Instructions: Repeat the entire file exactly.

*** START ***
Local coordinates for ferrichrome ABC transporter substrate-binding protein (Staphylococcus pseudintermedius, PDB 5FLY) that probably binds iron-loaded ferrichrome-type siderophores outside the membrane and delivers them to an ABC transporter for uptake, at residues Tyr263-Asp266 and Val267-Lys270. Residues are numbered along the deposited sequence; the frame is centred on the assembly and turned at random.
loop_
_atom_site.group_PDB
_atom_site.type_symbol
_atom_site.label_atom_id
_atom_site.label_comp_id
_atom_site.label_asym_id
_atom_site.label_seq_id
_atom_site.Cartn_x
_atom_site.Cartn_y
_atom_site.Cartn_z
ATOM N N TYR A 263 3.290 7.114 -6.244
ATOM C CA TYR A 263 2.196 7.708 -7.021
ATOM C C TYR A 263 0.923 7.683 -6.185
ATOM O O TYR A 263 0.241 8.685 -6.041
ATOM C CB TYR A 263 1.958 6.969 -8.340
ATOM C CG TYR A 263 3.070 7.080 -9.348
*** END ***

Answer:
Local coordinates for ferrichrome ABC transporter substrate-binding protein (Staphylococcus pseudintermedius, PDB 5FLY) that probably binds iron-loaded ferrichrome-type siderophores outside the membrane and delivers them to an ABC transporter for uptake, at residues Tyr263-Asp266 and Val267-Lys270. Residues are numbered along the deposited sequence; the frame is centred on the assembly and turned at random.
loop_
_atom_site.group_PDB
_atom_site.type_symbol
_atom_site.label_atom_id
_atom_site.label_comp_id
_atom_site.label_asym_id
_atom_site.label_seq_id
_atom_site.Cartn_x
_atom_site.Cartn_y
_atom_site.Cartn_z
ATOM N N TYR A 263 3.290 7.114 -6.244
ATOM C CA TYR A 263 2.196 7.708 -7.021
ATOM C C TYR A 263 0.923 7.683 -6.185
ATOM O O TYR A 263 0.241 8.685 -6.041
ATOM C CB TYR A 263 1.958 6.969 -8.340
ATOM C CG TYR A 263 3.070 7.080 -9.348